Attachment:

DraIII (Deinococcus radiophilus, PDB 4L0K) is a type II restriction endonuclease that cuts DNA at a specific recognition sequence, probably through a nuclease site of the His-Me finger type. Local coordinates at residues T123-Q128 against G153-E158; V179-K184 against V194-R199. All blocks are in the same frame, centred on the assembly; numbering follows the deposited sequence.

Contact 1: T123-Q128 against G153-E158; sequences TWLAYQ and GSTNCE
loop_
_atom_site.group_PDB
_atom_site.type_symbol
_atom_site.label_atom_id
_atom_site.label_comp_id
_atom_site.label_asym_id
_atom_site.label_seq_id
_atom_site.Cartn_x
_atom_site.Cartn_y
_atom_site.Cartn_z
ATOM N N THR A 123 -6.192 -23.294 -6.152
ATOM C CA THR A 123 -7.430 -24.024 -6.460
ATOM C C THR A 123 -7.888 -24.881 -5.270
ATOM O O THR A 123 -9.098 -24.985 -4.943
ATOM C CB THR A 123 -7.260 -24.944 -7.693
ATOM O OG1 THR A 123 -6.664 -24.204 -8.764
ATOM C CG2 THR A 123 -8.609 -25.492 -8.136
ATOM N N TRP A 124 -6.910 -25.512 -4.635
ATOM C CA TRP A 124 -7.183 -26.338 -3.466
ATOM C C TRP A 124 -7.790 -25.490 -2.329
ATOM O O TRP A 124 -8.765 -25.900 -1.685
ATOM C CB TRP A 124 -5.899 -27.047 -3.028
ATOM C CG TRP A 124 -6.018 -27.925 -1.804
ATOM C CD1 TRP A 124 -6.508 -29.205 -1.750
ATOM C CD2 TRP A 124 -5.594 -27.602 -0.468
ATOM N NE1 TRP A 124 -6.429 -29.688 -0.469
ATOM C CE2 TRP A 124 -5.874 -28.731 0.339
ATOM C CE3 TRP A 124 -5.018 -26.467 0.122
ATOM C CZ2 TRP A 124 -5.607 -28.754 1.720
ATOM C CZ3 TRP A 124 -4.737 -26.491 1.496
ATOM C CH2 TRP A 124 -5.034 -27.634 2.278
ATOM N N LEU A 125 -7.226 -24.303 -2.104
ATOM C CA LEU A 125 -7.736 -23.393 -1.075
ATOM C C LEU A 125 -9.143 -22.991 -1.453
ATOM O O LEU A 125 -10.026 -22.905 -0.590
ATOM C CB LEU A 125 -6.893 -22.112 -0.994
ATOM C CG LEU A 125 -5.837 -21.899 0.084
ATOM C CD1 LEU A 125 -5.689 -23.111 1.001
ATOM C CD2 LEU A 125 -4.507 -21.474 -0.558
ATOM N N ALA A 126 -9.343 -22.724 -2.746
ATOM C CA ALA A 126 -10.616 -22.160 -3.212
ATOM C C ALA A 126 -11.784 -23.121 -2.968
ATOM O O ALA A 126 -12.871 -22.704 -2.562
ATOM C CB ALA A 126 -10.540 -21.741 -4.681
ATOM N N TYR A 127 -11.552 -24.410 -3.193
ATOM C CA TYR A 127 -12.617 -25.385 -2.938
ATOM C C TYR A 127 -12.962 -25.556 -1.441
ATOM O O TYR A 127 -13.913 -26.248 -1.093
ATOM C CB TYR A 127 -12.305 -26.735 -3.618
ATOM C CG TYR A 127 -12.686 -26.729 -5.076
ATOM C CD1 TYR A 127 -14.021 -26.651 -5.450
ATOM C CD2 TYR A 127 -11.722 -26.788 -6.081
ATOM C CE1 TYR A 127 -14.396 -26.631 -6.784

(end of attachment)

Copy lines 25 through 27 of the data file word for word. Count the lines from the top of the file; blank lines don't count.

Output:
ATOM C CG TRP A 124 -6.018 -27.925 -1.804
ATOM C CD1 TRP A 124 -6.508 -29.205 -1.750
ATOM C CD2 TRP A 124 -5.594 -27.602 -0.468